Diagnosis of Osteoporosis with Bone Mineral Density Measurement
- Summary of Types of Bone Mineral Density Tests
- Patients Recommended for Bone Mineral Density Measurements
- Medicare Guidelines for Bone Densitometry
- Understanding the Results of Bone Mineral Density Tests: T-score and Z-score
Technologists often diagnose osteoporosis by measuring a patient's bone mineral density (BMD). Bone mineral density measures the amount of calcium in regions of the bones. Most methods for measuring BMD (also called bone densitometry) are fast, non-invasive, painless and available on an outpatient basis. Bone densitometry can also be used to estimate a patient's risk of fracture. BMD methods involve taking dual energy x-rays (DEXA) or CT scans (Osteo CT or QCT) of bones in the spinal column, wrist, arm or leg. These methods compare the numerical density of the bone (calculated from the image), with empirical (historical) data bases of bone density to determine whether a patient has osteoporosis, and often, to what degree.
A patient receives a DEXA bone densitometry exam (image courtesy of Hologic)
Cross-sectional image showing CT measurement of bone mineral density. A computer program compares the density of the patient's spinal vertebrae (outlined in turquoise) with a special reference device placed under the patient during the exam.
DEXA (Dual Energy X-ray Absorptiometry) is the most widely available method of bone densitometry, and most insurance plans will cover the cost for the test, given that certain medical indicators are present. Bone mineral density measurement with DEXA is painless, and requires no injections, invasive procedures, sedation, special diet or any other advance preparation. During a DEXA exam, the patient lies fully clothed on a padded table while the system scans one or more areas of bone (usually the lower spine or hip). The entire exam typically takes just a few minutes to complete. While DEXA uses x-rays, the radiation dose is less than during a chest x-ray. Each patient's bone density is plotted against the "normal" for a healthy young adult or against age matched control data. A radiologist or other physician then interprets the data and creates a concise report on the status of the patient's bone density.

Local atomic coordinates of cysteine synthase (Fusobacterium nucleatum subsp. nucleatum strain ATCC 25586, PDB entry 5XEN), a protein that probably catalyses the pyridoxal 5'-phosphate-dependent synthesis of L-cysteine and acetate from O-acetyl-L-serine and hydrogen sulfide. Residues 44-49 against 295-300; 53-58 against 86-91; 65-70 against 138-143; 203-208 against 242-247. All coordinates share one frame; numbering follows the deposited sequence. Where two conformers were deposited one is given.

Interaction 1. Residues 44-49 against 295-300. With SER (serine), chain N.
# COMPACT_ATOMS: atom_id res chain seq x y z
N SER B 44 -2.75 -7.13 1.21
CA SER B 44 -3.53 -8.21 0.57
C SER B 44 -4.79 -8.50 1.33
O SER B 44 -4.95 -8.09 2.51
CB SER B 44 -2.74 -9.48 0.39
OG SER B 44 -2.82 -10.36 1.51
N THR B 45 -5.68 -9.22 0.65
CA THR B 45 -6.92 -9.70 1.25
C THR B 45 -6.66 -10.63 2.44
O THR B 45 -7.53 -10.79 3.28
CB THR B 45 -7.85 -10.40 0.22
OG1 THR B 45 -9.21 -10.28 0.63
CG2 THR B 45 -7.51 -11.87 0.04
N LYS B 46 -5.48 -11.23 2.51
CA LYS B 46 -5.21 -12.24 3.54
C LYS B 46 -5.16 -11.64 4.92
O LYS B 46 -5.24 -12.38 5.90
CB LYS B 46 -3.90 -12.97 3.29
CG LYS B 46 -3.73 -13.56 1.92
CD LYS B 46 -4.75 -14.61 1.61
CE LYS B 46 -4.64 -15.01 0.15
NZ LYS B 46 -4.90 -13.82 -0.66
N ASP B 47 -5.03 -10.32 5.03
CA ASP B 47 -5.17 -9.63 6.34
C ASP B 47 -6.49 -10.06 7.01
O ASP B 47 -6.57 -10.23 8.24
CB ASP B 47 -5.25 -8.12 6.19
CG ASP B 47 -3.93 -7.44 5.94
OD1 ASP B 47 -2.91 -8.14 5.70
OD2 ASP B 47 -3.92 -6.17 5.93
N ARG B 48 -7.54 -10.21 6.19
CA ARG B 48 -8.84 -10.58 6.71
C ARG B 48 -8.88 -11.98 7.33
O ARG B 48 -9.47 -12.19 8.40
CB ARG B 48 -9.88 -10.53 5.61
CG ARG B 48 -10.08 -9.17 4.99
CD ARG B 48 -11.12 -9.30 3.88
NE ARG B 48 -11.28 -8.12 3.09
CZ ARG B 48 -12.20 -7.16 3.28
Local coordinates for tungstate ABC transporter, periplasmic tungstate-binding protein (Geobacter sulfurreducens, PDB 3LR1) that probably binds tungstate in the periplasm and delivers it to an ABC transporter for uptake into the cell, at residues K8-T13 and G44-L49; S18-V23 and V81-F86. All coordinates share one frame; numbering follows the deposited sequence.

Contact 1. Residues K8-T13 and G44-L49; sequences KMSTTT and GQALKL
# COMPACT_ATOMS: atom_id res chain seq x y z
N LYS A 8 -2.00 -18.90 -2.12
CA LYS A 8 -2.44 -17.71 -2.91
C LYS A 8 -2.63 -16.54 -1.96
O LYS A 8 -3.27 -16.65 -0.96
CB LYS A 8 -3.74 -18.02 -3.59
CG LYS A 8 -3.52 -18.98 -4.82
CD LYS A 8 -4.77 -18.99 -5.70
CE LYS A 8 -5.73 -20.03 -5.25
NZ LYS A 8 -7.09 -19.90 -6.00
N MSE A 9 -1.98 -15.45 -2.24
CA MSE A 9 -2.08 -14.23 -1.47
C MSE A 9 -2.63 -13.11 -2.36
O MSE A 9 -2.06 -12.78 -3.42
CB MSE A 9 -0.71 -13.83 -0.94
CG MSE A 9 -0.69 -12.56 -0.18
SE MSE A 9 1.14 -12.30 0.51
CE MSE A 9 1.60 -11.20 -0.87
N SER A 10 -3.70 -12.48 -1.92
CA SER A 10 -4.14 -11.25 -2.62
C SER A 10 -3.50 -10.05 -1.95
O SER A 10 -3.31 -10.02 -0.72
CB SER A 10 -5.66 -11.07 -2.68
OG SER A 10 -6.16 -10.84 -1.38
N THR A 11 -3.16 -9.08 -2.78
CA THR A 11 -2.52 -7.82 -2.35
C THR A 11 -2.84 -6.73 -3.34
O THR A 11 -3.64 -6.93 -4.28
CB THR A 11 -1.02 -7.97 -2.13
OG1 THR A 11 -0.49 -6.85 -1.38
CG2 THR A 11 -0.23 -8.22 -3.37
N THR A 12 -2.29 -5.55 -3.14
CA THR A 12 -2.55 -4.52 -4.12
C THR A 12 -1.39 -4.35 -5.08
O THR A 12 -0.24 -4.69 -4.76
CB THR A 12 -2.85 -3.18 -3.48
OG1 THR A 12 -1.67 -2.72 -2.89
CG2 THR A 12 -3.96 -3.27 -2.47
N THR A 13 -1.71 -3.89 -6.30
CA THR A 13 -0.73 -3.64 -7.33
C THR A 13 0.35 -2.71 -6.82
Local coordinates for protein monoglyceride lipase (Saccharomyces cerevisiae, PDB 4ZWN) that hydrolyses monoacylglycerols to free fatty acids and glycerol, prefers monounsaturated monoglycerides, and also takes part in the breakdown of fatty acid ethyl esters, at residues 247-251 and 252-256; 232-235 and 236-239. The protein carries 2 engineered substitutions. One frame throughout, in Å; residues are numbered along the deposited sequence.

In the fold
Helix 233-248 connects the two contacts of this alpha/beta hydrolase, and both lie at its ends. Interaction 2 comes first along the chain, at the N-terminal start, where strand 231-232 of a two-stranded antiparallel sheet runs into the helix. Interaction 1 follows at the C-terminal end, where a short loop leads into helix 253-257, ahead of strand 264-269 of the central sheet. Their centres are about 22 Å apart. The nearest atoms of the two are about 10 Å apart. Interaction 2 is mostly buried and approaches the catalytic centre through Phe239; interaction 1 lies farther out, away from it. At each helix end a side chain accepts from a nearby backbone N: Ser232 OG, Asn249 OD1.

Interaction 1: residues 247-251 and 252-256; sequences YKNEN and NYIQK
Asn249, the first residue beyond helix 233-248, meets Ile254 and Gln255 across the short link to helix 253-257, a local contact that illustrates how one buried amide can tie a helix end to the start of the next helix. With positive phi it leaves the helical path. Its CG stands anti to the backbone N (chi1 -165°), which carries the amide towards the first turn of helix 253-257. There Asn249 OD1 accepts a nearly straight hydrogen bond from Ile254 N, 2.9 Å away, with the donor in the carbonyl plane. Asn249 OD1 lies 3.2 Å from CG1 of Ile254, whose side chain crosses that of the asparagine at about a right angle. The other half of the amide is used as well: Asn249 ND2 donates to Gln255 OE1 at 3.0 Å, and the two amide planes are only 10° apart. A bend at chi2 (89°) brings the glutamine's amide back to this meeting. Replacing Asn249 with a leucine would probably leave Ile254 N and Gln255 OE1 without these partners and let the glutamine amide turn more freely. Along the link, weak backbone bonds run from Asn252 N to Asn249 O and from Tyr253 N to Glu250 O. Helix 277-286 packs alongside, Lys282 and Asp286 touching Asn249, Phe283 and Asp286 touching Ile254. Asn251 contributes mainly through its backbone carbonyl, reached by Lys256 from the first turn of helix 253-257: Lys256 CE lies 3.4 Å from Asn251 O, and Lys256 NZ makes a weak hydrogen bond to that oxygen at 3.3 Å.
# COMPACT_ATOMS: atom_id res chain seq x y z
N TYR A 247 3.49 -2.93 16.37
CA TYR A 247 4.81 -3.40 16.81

Laboratory tests that measure the amount of collagen in urine samples can indicate bone loss. Lab tests may also be used in conjunction with DEXA or other methods of bone densitometry to diagnose osteoporosis.
A woman sits while receiving ultrasound bone densitometry by measurement of her heel.
New methods of measuring osteoporosis using ultrasound have also been developed. One such ultrasound system measures BMD at the patient's heel and takes about a minute. The ultrasound systems for testing osteoporosis are smaller and less expensive than traditional DEXA systems. These systems have recently received US Food and Drug Administration (FDA) clearance. The hope is that this more compact, lower cost system will allow this vital diagnostic test to become more widely available in the future. By primarily measuring peripheral sites such as the heel, ultrasound densitometry may not be as sensitive as techniques such as DEXA or QCT that measure the spine or hip since the heel may be normal in bone density even when central sites such as the hip or spine are already significantly abnormal.
Further, density changes in the heel occur much slower than in the hip or spine. Therefore ultrasound densitometry should not be used to monitor a patient's response to therapy. However, the new ultrasound densitometry systems will allow many more people access to bone densitometry and potentially diagnose osteoporosis before a traumatic fracture occurs.
- Ultrasound measures the heel
- DEXA (Dual Energy X-ray Absorptiometry) measures the spine, hip or total body
- SXA (single Energy X-ray Absorptiometry) measures the wrist or heel